The longest ride will be today. Carbo loading before the ride was first on the agenda. We should fill the stomach first, unlike yesterday when breakfast was after a 30kms ride.
Before we rolled off, Suhaimi had another puncture. A second puncture for him. On this maiden ride, Suhaimi's learning curve is rather steep! My spare tube could not fit his sleek tyre. Luckily Fariz used the same tyre size and more importantly, had a spare to spare.
We set off, 9 Tuarers, slightly delayed from the promised time, as a result of the flat. Recumbent Foo decided to fast-track for this section. Today's ride would be the most exciting thus far - 137kms of road to grind. To add to the excitement, we could not find any halal stall when we stopped for lunch. And for lunch, we stopped at a petrol kiosk and welcomed the clean toilets. By the way, toilets in Thailand were clean. Malaysians must learn from our Thai counterparts - both as a user and as the owner (of toilets!)
While toilets were clean, there were no halal food at this stop. So I settled for instant noodle and soya bean to replenish the breakfast, rather light for the next 60kms ahead. By now, we had covered almost 80kms. The fast-tracked Recumbent Foo was nowhere in sight. Through SMS, Alauddin told us that Recumbent Foo was about 20kms ahead.
Side-tracking a bit, I had noticed and it gave me an impression that the Thais takes their weddings seriously. I had come across several shops elegantly displaying the wedding gowns. These views were not necessarily only in the towns, but along the roads and even in the smaller areas.
We must, of course gave credit to the Thais for their ingenuity and creativity and to a certain extent, the liberation of its traffic laws. I had travelled on Thai roads for many years, as far as the Burmese Border of Mae Sai. Inspite of the apparent lack of traffic enforcement, I had always felt safe.
Back on the road, the sky was threatening when we readied ourselves to continue the ride. We thus prepared for a wet ride. Rain covers on the panniers and the camera bag, but no rain coats for the body. Rain coats would be quite useless, and Tak Macho. The cheap ones would leave you sweating in the unbreathable material. Gore-tex materials would be ofcourse expensive.
It started to drizzle when when we rolled out. Wet patches from an earlier rain were evident on the road. Perhaps the rain had passed but dark clouds up ahead signalled a wet potential. Like children, the Tuarers will be playing in the rain, and enjoying the cool and cold ride.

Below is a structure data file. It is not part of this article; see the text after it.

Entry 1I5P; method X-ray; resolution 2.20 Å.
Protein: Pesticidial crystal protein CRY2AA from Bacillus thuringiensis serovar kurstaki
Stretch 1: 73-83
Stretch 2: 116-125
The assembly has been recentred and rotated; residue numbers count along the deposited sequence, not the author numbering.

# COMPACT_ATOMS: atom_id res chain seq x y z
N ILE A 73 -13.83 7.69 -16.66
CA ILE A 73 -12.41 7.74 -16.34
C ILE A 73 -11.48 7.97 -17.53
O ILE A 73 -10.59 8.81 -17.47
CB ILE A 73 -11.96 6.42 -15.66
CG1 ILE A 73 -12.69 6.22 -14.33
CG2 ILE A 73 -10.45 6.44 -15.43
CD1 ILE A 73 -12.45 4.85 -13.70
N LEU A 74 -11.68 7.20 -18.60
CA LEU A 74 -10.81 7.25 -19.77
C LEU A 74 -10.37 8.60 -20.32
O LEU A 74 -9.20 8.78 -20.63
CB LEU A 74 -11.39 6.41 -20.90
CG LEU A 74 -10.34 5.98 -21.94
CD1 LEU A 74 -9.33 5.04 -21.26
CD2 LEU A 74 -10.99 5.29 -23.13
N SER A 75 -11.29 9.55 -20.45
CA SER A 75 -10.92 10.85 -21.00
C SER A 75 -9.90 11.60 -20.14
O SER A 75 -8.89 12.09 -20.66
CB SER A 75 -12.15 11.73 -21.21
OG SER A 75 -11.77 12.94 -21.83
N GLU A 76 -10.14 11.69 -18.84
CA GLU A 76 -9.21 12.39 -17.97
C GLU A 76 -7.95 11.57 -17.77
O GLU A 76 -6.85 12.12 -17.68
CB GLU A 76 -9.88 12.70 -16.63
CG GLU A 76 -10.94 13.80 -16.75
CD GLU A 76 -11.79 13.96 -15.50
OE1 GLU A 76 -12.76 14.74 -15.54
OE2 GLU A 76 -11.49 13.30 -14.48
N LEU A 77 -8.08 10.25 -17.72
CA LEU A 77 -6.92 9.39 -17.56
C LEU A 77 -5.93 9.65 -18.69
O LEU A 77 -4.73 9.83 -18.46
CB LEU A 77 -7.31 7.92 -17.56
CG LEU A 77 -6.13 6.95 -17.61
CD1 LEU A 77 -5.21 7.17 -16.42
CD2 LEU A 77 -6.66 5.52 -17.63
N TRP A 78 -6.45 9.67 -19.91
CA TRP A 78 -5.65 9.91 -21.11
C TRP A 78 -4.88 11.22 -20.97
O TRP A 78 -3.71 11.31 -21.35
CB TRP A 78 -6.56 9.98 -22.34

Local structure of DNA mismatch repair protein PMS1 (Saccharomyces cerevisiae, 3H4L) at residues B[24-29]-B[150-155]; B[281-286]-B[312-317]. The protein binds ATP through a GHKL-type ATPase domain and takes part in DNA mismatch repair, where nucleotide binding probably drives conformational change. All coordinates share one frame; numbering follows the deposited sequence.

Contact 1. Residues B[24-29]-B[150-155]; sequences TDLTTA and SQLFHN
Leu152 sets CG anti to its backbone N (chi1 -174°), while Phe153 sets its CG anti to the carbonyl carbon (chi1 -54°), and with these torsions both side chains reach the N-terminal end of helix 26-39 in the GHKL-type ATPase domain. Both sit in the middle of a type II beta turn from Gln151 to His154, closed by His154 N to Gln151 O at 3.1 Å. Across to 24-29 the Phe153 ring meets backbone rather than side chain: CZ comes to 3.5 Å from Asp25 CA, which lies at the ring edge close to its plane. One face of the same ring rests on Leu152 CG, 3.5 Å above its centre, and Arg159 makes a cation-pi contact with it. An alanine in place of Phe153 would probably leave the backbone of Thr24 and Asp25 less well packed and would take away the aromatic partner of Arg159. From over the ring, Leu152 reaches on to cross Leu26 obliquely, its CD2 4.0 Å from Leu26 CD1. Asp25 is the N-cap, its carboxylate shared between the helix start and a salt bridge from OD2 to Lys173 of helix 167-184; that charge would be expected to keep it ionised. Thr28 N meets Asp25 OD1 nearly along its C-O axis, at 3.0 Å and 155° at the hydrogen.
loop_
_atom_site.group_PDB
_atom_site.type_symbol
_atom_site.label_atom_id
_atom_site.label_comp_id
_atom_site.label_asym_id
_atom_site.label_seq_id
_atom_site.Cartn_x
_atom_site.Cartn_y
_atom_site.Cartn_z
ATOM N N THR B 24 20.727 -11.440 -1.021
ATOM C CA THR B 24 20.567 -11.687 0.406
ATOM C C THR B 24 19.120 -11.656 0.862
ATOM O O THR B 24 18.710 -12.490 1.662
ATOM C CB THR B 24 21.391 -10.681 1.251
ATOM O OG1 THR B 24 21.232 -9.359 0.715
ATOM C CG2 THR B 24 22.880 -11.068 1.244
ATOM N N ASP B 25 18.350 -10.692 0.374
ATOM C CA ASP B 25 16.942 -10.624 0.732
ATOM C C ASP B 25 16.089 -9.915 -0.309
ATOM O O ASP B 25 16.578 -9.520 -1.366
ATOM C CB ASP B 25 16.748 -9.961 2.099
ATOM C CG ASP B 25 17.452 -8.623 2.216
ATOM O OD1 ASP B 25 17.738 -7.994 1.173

About 20 kms after the lunch break, the dark clouds unleashed their reservoir and a heavy downpour greeted us. There was an initial uncertainty whether to seek shelter or to continue. I was glad the decision was to continue. So we ploughed on, literally. I wish I had a waterproof camera with me. The sight of the riders braving the rain would have been different than the sunny picures we had been taking. To add to the fun, we were climbing at one stretch in heavy rain and our speed were slowed down further by the rushing waters. With 2 climbing lanes for vehicles plus the generous bike lane, we had plenty of safety space between us and the climbing vehicles.
Siew Peng had a puncture in the rain. We found a shelter and husband Rambo KC did what he had to do for his beaut. Under the shed and the body not generating enough heat, the cold sets in. We were drenched to the bone (no la...actually to the skin)
At this puncture stop, we were only about 10 kms to our destination today, Trang. Well, we may be heading for Trang, but it sure was not bright and sunny!
With Siew Peng's bike done, we continued into the rain. We didn't realize that Siew Peng had another puncture not long after the first. The front group were in no time entering Trang town, heading towards the railway station, as advised by our Krabi friend Sufian. Both lodging and halal food could be found around the railway station area. I have overnighted in Trang once with my son Raqim and 3 other cyclists from Langkawi several years ago. Then, we cycled from Satun to Trang.
Passing by several Muslim stalls, the stomach juices started to churn. But first thing first. We looked for a hotel first. Looking back, first thing first should be, well, stomach first.
We stopped at the first hotel that came to our sight. Wendy, Florence and I checked out the rooms. Cheap rate at Baht 350 but with a price - smelly rooms. Wet and dirty as we were, we decided against it. So, Alauddin, Wendy, Florence and I voluntered to find another hotel. After cycling around the town for about 30 mins, we finally settled for Trang Hotel, Baht 530 twin-sharing.
I was feeling the bonk. So was Suhaimi, my room-mate. It was the longest ride, 137kms. It was the wettest. It was the coldest. Above all, it was the hungriest ride too! But again, first thing first. Clean up the wet mess of our panniers, hose down the body and cycling clothes of mud and soak in detergent.
That done, Fariz and Foo were also ready and fired up for food. Fariz suggested the murtabak stall he saw earlier. We didn't argue. We just walked to the place. However, too late for murtabak and too late to go to another place. Order what's available.
I can't help but noticed this rather confusing signboard across the road. I was wondering what business was this company really in. But then again, I recalled somwehere, "A business with no sign, is a sign of no business". This business owner had really stretched this concept far.
We headed back to the hotel after the late lunch-cum-dinner and never got out until tomorrow morning, for the trip to Ban Pak Bara
Distance : 137.4 km